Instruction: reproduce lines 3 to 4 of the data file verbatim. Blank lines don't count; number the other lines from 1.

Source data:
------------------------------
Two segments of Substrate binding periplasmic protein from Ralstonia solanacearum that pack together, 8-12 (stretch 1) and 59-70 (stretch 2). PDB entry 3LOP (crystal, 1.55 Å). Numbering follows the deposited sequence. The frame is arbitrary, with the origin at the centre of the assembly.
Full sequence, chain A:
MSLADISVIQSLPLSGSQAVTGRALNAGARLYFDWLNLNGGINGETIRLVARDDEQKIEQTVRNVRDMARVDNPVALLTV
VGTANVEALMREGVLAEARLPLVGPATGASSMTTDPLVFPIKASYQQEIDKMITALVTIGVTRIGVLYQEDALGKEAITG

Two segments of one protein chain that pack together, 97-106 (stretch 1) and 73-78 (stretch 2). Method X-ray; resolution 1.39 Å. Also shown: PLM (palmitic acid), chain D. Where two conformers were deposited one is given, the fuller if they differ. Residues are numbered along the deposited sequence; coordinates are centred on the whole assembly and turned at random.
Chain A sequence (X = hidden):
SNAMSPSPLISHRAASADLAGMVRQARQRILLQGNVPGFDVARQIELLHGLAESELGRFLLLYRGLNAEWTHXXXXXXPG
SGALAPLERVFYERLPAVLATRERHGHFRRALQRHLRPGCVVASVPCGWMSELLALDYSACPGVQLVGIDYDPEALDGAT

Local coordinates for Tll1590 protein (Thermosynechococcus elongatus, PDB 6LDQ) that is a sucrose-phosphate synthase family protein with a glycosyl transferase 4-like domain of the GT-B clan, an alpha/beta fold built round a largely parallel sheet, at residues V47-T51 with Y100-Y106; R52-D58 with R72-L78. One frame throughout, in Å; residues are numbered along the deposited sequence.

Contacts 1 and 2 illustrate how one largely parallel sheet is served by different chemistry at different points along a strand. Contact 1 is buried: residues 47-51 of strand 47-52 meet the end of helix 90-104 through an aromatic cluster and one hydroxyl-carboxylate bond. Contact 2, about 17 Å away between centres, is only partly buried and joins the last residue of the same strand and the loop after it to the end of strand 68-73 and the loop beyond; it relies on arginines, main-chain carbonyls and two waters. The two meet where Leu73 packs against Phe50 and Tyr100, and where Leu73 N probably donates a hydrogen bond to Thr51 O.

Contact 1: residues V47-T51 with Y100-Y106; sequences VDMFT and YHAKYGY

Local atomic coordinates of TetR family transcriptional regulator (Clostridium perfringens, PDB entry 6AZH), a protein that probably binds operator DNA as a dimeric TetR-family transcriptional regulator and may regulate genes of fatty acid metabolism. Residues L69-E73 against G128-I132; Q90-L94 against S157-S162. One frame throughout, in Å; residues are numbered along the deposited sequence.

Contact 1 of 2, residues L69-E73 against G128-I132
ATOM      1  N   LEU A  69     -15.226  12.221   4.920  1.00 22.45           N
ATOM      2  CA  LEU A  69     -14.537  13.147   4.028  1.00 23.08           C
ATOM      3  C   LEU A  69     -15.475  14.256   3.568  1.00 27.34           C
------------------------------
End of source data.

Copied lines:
MSLADISVIQSLPLSGSQAVTGRALNAGARLYFDWLNLNGGINGETIRLVARDDEQKIEQTVRNVRDMARVDNPVALLTV
VGTANVEALMREGVLAEARLPLVGPATGASSMTTDPLVFPIKASYQQEIDKMITALVTIGVTRIGVLYQEDALGKEAITG